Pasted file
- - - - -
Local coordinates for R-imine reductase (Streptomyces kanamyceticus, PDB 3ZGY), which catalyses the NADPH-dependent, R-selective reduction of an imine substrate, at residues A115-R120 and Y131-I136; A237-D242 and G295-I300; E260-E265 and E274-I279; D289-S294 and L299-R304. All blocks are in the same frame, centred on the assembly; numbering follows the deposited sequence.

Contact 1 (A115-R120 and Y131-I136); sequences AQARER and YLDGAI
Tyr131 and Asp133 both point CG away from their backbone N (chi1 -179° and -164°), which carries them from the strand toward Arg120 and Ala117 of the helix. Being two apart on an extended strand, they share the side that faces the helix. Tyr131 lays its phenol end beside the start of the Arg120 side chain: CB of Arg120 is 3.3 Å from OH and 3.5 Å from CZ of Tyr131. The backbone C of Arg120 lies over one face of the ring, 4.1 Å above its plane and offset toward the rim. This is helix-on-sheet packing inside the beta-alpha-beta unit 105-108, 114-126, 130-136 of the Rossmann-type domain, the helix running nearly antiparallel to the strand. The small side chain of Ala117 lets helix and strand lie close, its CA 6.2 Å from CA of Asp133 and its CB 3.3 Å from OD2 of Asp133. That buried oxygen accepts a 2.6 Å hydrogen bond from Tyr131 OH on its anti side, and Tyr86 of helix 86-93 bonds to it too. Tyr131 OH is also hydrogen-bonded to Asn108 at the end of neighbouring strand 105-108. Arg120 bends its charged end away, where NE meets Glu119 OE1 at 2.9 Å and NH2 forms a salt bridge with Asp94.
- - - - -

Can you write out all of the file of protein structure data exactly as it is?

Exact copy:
Local coordinates for R-imine reductase (Streptomyces kanamyceticus, PDB 3ZGY), which catalyses the NADPH-dependent, R-selective reduction of an imine substrate, at residues A115-R120 and Y131-I136; A237-D242 and G295-I300; E260-E265 and E274-I279; D289-S294 and L299-R304. All blocks are in the same frame, centred on the assembly; numbering follows the deposited sequence.

Contact 1 (A115-R120 and Y131-I136); sequences AQARER and YLDGAI
Tyr131 and Asp133 both point CG away from their backbone N (chi1 -179° and -164°), which carries them from the strand toward Arg120 and Ala117 of the helix. Being two apart on an extended strand, they share the side that faces the helix. Tyr131 lays its phenol end beside the start of the Arg120 side chain: CB of Arg120 is 3.3 Å from OH and 3.5 Å from CZ of Tyr131. The backbone C of Arg120 lies over one face of the ring, 4.1 Å above its plane and offset toward the rim. This is helix-on-sheet packing inside the beta-alpha-beta unit 105-108, 114-126, 130-136 of the Rossmann-type domain, the helix running nearly antiparallel to the strand. The small side chain of Ala117 lets helix and strand lie close, its CA 6.2 Å from CA of Asp133 and its CB 3.3 Å from OD2 of Asp133. That buried oxygen accepts a 2.6 Å hydrogen bond from Tyr131 OH on its anti side, and Tyr86 of helix 86-93 bonds to it too. Tyr131 OH is also hydrogen-bonded to Asn108 at the end of neighbouring strand 105-108. Arg120 bends its charged end away, where NE meets Glu119 OE1 at 2.9 Å and NH2 forms a salt bridge with Asp94.